From Azerbaijani to Swedish: ‘Multilingualism improves your understanding of others’
September 26 is the European Day of Languages. There are 24 official languages in Europe but some 200 languages in total are spoken on our continent. What good are all these different languages? And should we all learn Azerbaijani or Swedish? We asked Lisa Cheng, Professor of General Linguistics.
Some 200 languages are spoken in Europe but by no means all by many people. Are many languages threatened with ‘extinction’?
‘We linguists say a language is endangered when it is no longer spoken by many children as their native language. You always need the next generation to keep a language alive. Take Frisian: there are still children who speak it but very rarely as their only language: it’s always alongside Dutch. And their numbers are decreasing. So you could term Frisian an endangered language. The same is also true for Twents, Limburgs and other regional languages in the Netherlands – and probably in other countries too.’
Is it a bad thing if languages die out and fewer languages remain in Europe?
‘Languages are part of our cultural heritage, so if a language dies, we lose part of that heritage. And it’s important to realise that no one language is better than another – all languages are equal and each language has a right to exist. Moreover: diversity is good in general, for a society, country or region, and the same is true for linguistic diversity.’
The European Day of Languages came about to promote multilingualism. What are the advantages of multilingualism from a scientific perspective?
‘If we want to understand how language works as a system, we need all these different languages. The coronavirus vaccine is a good way of explaining this. The first vaccines targeted one variant of the virus. Meanwhile, the virus has mutated many times and all kinds of variants are doing the rounds. Researchers are now comparing all these variants so they can work on a universal vaccine: they can look for the “core” of the virus that is the same in all variants. We do the same as researchers in linguistics: to understand how language works we have to know all these variants and compare them to find the “core”. The more variation, the more chance we have to discover this core.’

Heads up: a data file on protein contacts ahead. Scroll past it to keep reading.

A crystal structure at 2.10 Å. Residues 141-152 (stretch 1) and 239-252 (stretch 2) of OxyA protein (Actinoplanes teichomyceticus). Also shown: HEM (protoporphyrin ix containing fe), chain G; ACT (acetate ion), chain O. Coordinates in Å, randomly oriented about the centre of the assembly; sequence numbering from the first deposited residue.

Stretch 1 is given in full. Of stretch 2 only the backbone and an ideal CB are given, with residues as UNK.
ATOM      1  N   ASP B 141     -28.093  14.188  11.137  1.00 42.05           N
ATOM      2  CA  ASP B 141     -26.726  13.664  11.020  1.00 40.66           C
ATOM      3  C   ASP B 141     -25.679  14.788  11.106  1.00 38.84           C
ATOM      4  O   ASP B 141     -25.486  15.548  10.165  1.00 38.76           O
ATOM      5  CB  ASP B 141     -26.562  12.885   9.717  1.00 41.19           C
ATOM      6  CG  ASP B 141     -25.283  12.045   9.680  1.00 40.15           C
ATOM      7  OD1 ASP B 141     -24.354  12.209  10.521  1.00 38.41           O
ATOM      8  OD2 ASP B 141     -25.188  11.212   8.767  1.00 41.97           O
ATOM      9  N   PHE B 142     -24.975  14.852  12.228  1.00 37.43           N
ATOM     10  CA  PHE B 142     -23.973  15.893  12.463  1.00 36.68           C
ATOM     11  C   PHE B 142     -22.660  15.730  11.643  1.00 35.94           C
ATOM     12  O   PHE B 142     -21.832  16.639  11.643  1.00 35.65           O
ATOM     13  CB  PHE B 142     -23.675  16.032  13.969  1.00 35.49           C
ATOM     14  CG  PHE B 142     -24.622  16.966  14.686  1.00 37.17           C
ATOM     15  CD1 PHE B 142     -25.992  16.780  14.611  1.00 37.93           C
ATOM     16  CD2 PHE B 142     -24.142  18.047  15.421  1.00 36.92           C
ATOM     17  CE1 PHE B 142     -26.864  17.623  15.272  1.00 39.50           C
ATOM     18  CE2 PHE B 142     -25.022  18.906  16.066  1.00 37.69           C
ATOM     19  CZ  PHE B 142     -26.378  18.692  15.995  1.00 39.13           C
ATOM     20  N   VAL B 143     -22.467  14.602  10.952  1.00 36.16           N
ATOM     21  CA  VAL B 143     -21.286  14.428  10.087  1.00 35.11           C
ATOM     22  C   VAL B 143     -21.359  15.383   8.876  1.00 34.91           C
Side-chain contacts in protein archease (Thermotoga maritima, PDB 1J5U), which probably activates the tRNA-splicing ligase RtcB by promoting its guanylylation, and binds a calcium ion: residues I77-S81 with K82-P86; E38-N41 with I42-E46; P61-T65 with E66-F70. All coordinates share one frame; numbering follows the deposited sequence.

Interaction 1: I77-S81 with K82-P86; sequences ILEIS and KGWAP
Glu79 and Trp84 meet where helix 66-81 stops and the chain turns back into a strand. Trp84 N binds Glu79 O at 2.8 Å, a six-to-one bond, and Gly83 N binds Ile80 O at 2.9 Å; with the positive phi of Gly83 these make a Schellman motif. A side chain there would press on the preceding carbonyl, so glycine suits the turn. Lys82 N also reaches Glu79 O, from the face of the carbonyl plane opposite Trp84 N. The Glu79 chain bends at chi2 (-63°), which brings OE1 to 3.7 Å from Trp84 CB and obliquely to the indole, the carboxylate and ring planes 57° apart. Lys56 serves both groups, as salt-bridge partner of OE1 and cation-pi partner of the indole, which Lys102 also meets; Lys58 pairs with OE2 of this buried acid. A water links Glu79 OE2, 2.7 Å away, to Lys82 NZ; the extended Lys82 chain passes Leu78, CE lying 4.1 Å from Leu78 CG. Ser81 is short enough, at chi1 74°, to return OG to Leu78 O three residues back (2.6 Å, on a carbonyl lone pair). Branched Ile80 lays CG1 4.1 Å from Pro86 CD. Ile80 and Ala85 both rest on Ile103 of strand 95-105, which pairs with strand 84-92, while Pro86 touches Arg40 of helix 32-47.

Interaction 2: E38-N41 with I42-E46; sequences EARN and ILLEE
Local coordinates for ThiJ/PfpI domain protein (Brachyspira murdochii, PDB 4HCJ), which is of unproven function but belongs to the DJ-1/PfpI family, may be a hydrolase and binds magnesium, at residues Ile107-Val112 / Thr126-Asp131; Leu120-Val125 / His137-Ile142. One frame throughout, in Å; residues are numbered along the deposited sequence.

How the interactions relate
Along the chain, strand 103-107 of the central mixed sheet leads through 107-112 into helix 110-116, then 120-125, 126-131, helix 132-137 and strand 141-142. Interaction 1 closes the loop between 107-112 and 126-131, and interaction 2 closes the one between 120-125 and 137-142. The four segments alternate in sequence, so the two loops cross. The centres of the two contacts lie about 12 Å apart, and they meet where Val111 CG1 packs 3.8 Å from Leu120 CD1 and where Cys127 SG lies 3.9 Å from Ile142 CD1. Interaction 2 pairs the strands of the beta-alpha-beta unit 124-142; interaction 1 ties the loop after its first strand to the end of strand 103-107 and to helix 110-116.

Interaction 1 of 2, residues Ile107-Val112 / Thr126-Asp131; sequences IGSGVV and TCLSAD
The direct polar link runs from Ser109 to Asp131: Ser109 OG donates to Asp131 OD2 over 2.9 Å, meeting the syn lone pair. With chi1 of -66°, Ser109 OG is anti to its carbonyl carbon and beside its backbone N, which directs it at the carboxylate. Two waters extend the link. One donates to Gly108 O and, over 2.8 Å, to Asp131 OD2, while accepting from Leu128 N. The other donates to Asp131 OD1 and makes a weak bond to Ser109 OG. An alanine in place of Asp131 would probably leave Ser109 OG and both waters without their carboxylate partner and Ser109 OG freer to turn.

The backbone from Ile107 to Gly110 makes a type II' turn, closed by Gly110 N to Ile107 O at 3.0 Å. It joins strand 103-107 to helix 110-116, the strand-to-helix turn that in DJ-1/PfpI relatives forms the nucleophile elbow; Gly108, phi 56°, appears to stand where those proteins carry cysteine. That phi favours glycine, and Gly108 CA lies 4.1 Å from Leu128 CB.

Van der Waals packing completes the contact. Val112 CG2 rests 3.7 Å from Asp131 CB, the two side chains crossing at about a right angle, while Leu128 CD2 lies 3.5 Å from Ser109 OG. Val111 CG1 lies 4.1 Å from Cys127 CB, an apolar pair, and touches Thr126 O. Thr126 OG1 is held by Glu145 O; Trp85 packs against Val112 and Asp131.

‘Multilingualism also has advantages for society. If you know or speak more languages, you’re not surprised to hear someone speaking another language. You don’t exclude people purely because they speak another language and are familiar with situations in which other languages are spoken; you’re used to that diversity. That increases mutual understanding.’
‘Furthermore, we know from scientific research that speaking multiple languages has cognitive advantages. We sometimes say: learning a new language is training your mental muscle. You build cognitive reserves if you are multilingual. And that isn’t without effect: for instance, the onset of dementia is up to four years later in people who speak multiple languages than in people who speak just one.’
So you agree with the message of European Day of Languages and the call for people to learn more languages?
‘I like that Europe emphasises the advantages of multilingualism. But it is still the “European” languages. What about the languages that have come with the different migrant communities who have now settled in Europe? As far as I’m concerned they belong too: the children in these groups often speak this language with their parents plus the language of the country where they live. A whole generation that is automatically bilingual: that can only be a good thing. So I would say: embrace all the languages spoken here!’